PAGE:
In Dead Water

These unique features make seamounts a lucrative target for fisheries in search of new stocks of deep-water fish and shell- fish, including crabs, cod, shrimp, snappers, sharks, Pacific cod, orange roughy, jacks, Patagonian toothfish, porgies, grou- pers, rockfish, Atka mackerel and sablefish. Our knowledge of seamounts and their fauna is still very limited, with only a tiny fraction of them sampled and virtually no data available for seamounts in large areas of the world such as the Indian Ocean (Ingole and Koslow, 2005). Often, fishermen arrive be- fore the scientists. For a short time period, sometimes less than 3 years, the catches around seamounts can be plentiful. However, without proper control and monitoring, especially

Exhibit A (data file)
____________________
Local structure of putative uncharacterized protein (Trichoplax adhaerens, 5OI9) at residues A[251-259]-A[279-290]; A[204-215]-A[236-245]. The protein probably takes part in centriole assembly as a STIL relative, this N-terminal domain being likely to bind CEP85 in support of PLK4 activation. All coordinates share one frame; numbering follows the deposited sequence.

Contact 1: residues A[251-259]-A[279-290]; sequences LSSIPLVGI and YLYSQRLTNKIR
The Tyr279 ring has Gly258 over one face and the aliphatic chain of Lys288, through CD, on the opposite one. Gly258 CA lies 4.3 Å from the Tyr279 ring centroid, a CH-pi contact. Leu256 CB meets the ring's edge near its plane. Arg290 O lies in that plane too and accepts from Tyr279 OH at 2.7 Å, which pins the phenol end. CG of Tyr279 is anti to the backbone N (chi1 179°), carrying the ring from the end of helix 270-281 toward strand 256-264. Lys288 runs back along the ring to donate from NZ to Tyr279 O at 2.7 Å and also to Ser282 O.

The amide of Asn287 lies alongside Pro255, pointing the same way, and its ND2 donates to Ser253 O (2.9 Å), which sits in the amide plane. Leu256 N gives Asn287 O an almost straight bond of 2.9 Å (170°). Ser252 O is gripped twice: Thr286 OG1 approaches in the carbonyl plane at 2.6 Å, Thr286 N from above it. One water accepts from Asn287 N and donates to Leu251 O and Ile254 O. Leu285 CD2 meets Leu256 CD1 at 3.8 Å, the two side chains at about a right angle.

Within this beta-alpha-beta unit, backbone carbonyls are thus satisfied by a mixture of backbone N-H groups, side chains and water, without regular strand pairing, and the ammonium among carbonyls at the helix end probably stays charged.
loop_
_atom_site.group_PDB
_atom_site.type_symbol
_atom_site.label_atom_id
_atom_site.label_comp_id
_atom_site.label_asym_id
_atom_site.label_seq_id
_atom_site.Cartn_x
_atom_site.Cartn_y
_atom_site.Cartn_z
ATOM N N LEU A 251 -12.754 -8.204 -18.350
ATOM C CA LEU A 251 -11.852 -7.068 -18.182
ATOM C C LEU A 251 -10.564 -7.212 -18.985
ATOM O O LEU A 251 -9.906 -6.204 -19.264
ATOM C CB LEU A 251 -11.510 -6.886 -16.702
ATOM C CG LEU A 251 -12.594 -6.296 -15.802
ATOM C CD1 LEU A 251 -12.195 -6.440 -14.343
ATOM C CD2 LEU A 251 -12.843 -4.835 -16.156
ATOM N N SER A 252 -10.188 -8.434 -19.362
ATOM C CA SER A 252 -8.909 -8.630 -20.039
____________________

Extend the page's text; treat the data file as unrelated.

in areas beyond national jurisdiction, stocks are exploited un- sustainably and collapse rapidly. The reason for this ‘boom and bust’ are the characteristics of many deep-water organ- isms: unlike their counterparts in traditional, shallow-water fishing grounds, the deep-sea fish targeted around seamounts are long-lived, slow to mature and have only a few offspring (Glover and Smith, 2003; Johnston and Santillo, 2004). This makes them highly vulnerable to over-fishing by industrial fishing practices (Cheung et al ., 2007). In addition, the ben- thic communities, which support these fish stocks and their recovery, are seriously damaged or completely destroyed by the impact of heavy bottom trawling and other fishing gear


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